Replayability: 8.5 out of 10

Sure, it's pretty replayable. Especially after you discover that you haven't really used all that magirock. The little town-building subquests are pretty hard to finish through one play, so you'll probably want to help a bit more with that Tourism board later on. And besides, the game doesn't wear itself too thin even after it's over, unlike some RPGs. Yeah, you'll probably find yourself replaying this game just to find out what the heck was going on in the first place. Or at least, to find more plot holes. At any rate, replay value here is quite high. And despite what I just said, the key parts of the storyline are relatively easy to follow, except for the odd bit of metaphysics scattered here and there. The story concludes in a very, very... oh, shucks, find out for yourself! It's a very touching conclusion, is all I'm going to say.

Game Value: ? out of 10

I recommend this title to anyone who has a life. How you get it isn't of any concern. Playing it to the finish is the thing. Terranigma's relative unavailability in the US is a shame, but that's not too big a problem now. You American guys can go to Australia or Europe or somewhere (maybe even Canada) and get it. Of course, other avenues are open. It's your choice.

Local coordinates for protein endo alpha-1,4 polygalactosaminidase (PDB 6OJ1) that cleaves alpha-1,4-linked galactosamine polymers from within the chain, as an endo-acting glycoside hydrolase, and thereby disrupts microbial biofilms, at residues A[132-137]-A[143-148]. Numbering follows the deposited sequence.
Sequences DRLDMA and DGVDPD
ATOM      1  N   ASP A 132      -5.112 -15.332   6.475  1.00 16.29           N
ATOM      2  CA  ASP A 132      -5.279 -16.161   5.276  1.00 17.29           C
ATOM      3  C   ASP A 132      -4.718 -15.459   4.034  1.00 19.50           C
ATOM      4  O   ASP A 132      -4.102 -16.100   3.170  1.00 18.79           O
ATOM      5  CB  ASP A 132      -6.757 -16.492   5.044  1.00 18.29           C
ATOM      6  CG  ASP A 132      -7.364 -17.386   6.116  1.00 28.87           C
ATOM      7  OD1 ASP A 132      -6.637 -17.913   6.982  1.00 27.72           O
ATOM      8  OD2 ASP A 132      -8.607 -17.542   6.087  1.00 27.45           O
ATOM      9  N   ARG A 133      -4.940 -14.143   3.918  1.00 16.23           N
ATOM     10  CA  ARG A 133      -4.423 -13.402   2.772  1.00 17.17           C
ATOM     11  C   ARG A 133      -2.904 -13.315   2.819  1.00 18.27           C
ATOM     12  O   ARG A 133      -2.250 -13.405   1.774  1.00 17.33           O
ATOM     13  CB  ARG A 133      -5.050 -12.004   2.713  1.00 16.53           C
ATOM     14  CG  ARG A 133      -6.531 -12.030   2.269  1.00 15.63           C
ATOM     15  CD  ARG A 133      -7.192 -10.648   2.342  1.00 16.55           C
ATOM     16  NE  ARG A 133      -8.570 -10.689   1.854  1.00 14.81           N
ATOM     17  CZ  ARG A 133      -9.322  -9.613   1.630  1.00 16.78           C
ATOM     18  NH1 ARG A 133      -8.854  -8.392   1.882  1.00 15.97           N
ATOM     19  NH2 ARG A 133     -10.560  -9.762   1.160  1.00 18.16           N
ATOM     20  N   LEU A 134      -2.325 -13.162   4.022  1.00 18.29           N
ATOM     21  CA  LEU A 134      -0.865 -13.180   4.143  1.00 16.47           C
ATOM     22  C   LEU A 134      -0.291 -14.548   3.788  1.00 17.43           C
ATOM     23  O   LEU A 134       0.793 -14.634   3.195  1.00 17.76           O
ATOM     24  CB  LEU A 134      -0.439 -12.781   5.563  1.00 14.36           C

Overall: 9.3 out of 10

So you skipped to the end, huh? Tsk. What I've been trying to say, in the year it took to type out this review, is this: Terranigma - buy it, steal it, rent it, even exxxxxx it (that's the E word there), but don't emasculate it. It's a pleasantly original little RPG that deserves everyone's attention for its enjoyment factor alone, despite a clutch of (relatively) minor story flaws. (Note that it's a freakin' /BIG/ little RPG; expect a few weeks of play without a walkthrough) So. There you have it. Terranigma, sequel to Soul Blazer and Illusion of Gaia. Great game. Now go play it.